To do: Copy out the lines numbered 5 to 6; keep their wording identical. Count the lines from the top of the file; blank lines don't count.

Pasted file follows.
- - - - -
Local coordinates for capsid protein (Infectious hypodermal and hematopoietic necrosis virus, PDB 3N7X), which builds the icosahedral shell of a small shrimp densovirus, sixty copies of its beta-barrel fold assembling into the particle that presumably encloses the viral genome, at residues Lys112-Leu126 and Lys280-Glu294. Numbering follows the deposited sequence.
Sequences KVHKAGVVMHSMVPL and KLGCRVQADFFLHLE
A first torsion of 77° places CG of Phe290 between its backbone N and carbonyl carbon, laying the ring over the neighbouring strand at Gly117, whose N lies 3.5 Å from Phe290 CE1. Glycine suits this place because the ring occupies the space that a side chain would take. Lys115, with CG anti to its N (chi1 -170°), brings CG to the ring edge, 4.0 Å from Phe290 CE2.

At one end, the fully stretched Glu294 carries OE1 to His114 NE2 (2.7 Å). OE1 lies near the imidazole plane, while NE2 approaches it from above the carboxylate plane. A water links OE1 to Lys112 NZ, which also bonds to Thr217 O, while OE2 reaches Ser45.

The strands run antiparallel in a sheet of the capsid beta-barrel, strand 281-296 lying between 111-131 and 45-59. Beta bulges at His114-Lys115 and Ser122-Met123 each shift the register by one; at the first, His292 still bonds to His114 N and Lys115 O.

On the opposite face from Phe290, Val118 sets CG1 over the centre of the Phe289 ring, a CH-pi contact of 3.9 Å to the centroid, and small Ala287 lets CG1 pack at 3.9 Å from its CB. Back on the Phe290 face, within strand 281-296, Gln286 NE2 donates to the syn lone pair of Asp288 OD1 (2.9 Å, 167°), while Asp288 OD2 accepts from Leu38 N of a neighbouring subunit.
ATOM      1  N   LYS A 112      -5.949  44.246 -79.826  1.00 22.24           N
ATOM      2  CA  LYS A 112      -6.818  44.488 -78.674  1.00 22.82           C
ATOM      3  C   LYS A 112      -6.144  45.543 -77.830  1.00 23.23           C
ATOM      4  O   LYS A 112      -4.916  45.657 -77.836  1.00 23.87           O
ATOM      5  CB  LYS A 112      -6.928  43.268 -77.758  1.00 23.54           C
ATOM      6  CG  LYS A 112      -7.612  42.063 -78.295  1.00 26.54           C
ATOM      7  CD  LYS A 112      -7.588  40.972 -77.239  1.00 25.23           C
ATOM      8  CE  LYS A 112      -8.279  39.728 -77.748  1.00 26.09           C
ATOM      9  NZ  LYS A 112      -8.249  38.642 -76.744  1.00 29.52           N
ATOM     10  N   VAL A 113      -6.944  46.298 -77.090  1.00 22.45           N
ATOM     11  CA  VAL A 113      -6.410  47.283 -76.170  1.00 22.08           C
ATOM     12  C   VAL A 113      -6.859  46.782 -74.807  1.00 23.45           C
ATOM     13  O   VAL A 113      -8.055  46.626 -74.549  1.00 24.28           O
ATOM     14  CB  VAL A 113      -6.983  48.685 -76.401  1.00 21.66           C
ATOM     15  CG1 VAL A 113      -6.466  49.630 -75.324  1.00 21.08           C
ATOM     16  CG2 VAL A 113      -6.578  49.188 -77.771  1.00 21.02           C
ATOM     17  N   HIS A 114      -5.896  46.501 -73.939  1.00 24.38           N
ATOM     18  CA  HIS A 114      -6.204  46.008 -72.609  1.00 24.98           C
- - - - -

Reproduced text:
The strands run antiparallel in a sheet of the capsid beta-barrel, strand 281-296 lying between 111-131 and 45-59. Beta bulges at His114-Lys115 and Ser122-Met123 each shift the register by one; at the first, His292 still bonds to His114 N and Lys115 O.

On the opposite face from Phe290, Val118 sets CG1 over the centre of the Phe289 ring, a CH-pi contact of 3.9 Å to the centroid, and small Ala287 lets CG1 pack at 3.9 Å from its CB. Back on the Phe290 face, within strand 281-296, Gln286 NE2 donates to the syn lone pair of Asp288 OD1 (2.9 Å, 167°), while Asp288 OD2 accepts from Leu38 N of a neighbouring subunit.